Franz Ferdinand actually planned to hold off his coronation as King of Hungary until the Parliament at Budapest had passed reforms—chief of these being universal manhood sufferage as had been passed in Austria in 1907  (the Kaiser's threats to force this on the Magyars caused them to give in to the customs union in that year).  If the Kingdom refused, then Franz Ferdinand could use force against Hungary without violating the Hungarian Constitution, as he would not yet be King.

During the Balkan Wars, Franz Ferdinand supported a strong stance against Serbia.  He was sympathetic to the South Slav cause, but he dreaded the idea of Serbia becoming their champion.  The Archduke therefore supported Hungarian Premier
Istvan Tisza's scheme of adding Bulgaria to the Triple Alliance and forcing Roumania to publicise its secret alliance to Austria-Hungary and Germany.  No doubt, that was the main topic of discussion between Kaiser Wilhelm II of Germany and the Archduke met at Konopischt only two weeks before the fateful Sarajevo morning.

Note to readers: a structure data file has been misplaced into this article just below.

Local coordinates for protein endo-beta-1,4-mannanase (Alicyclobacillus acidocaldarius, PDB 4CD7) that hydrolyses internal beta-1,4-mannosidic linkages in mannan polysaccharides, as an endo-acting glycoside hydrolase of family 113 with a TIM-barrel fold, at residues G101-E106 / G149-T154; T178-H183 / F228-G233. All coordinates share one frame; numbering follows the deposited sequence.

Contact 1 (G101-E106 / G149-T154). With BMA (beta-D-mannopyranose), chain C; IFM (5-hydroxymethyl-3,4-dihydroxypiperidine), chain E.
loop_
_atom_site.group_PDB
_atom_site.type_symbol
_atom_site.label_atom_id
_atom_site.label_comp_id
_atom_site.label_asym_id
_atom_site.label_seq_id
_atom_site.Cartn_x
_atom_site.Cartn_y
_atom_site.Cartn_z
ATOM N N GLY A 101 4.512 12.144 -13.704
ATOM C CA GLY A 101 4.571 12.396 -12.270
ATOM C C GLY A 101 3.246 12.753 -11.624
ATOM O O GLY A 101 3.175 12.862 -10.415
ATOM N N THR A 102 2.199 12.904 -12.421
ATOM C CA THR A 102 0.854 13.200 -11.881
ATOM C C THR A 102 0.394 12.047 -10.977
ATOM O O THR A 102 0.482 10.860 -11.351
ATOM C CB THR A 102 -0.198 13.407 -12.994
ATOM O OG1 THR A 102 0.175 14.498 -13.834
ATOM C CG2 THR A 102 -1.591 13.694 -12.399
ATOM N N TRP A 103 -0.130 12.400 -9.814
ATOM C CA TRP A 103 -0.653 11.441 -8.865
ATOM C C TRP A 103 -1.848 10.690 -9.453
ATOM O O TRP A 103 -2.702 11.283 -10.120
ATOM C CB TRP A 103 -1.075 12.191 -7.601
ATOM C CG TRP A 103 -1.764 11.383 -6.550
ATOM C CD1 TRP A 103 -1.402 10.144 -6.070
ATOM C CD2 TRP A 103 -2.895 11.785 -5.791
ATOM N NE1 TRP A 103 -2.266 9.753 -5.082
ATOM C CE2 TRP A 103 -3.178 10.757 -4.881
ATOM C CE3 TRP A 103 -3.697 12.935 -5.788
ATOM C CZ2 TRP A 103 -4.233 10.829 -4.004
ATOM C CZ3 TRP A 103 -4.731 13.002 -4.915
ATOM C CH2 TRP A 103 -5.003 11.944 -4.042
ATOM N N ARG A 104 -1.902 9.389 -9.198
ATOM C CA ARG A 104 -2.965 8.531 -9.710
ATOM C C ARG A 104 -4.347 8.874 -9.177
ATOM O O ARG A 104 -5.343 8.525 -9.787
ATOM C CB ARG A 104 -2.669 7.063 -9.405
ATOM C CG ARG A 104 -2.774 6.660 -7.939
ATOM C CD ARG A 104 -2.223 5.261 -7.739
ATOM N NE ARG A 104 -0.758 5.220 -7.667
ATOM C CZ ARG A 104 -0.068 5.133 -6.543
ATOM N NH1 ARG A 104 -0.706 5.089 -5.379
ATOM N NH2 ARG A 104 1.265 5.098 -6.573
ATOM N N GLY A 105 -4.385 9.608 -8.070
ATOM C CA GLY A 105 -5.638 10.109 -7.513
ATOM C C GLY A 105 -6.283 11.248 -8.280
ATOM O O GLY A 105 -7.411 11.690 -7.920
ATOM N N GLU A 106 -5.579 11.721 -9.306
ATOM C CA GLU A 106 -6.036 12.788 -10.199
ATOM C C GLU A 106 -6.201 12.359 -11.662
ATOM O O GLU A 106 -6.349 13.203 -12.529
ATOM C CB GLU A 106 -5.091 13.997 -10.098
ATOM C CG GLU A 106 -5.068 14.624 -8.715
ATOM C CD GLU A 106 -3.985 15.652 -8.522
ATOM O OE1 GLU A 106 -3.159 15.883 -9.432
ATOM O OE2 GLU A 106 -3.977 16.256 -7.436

His Greatest Friend

Kaiser Wilhelm was perhaps the Archduke's greatest friend.  They were of a similar age, held similar political views, and enjoyed the same kinds of hobbies.  Wilhelm always extended the best hospitality and friendship to Sophie whenever they met, and this greatly impressed Franz Ferdinand, who was getting used to being snubbed in Vienna.  News of the couple's assassination was a terrible blow to Wilhelm.

Franz Ferdinand was assassinated along with his wife, the Princess Hohenberg, at  Sarajevo on 28 June 1914.

GWS, 10/01 [rev. 1/05]
Princess Hohenberg:  Innocent Victim of Terrorism